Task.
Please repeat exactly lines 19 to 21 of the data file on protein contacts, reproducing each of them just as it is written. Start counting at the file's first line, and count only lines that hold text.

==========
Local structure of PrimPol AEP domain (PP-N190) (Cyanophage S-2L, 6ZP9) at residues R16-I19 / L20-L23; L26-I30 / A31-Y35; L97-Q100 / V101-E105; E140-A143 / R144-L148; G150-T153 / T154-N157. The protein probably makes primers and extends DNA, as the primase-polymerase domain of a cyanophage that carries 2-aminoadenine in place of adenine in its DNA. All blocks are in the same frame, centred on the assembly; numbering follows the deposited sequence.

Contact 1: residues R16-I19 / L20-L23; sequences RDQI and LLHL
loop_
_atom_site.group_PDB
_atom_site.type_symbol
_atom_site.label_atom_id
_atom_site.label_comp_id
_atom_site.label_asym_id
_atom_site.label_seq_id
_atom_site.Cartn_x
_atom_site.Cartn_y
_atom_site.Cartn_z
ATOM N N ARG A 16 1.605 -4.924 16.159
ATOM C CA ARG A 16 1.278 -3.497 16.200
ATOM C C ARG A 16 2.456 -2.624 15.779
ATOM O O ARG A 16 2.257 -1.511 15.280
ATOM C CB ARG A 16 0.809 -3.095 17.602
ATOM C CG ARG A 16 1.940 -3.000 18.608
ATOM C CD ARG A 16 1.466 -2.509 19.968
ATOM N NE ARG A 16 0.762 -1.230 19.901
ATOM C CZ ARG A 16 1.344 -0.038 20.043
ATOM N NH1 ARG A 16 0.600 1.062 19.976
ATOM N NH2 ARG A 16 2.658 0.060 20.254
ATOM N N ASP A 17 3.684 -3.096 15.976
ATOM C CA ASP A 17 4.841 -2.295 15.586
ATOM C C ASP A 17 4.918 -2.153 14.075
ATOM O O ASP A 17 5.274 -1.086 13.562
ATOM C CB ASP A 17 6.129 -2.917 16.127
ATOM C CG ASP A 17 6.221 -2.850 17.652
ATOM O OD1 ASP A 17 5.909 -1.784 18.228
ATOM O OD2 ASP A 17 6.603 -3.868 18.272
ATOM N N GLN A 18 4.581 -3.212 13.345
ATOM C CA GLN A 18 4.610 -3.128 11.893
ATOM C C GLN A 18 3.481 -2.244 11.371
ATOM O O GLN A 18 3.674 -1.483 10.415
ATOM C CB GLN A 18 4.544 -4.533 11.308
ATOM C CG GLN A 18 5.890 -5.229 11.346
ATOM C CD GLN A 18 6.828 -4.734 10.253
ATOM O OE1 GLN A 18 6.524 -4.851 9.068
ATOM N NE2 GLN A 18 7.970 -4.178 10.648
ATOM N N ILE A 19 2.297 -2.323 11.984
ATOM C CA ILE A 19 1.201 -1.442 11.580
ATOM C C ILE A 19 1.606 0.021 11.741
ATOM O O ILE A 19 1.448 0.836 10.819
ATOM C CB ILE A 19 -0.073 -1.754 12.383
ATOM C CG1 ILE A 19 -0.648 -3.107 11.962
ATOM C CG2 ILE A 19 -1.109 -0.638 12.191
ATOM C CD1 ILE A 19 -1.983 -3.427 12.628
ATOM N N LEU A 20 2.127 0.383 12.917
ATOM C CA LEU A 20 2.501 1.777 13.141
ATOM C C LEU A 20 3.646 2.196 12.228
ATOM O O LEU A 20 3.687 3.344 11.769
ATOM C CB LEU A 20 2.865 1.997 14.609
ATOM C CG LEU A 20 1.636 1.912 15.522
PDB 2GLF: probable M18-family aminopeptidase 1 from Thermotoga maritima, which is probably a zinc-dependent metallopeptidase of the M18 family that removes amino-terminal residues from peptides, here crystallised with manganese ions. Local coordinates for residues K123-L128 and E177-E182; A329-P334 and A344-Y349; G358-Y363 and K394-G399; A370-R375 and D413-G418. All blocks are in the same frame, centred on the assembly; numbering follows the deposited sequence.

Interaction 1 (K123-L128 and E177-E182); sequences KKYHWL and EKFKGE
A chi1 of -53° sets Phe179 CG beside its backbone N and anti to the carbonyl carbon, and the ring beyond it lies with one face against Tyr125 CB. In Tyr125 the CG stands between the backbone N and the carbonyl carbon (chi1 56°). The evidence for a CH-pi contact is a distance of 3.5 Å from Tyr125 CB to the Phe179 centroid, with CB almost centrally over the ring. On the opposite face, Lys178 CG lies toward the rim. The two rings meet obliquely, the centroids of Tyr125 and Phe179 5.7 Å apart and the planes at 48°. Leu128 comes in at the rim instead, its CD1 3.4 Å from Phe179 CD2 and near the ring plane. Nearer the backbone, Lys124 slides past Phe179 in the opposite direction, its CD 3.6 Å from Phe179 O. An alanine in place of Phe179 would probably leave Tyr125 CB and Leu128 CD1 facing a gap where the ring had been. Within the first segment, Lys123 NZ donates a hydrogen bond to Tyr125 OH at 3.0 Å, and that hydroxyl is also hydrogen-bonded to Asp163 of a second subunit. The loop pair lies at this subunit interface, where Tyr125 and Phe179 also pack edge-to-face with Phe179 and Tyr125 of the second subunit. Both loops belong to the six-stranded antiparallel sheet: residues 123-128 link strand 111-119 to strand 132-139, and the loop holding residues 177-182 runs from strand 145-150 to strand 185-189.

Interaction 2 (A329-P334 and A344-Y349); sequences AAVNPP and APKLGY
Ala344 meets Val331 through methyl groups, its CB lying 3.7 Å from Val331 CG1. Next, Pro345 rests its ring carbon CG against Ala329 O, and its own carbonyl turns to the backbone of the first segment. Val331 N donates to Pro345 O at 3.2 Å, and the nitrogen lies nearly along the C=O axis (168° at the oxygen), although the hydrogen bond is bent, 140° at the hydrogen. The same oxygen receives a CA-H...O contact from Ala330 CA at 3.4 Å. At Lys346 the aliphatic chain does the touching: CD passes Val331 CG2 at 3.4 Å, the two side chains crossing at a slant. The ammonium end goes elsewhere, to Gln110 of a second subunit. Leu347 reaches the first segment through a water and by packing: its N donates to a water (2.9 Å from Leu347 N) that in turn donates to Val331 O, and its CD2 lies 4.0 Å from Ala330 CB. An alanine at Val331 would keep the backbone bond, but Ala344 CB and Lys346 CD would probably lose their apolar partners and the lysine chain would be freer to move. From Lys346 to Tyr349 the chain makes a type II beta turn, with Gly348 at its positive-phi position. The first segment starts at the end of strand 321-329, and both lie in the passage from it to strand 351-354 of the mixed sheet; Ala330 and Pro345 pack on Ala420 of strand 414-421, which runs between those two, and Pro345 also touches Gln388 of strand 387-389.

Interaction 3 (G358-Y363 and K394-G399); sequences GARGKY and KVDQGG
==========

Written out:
ATOM C CD ARG A 16 1.466 -2.509 19.968
ATOM N NE ARG A 16 0.762 -1.230 19.901
ATOM C CZ ARG A 16 1.344 -0.038 20.043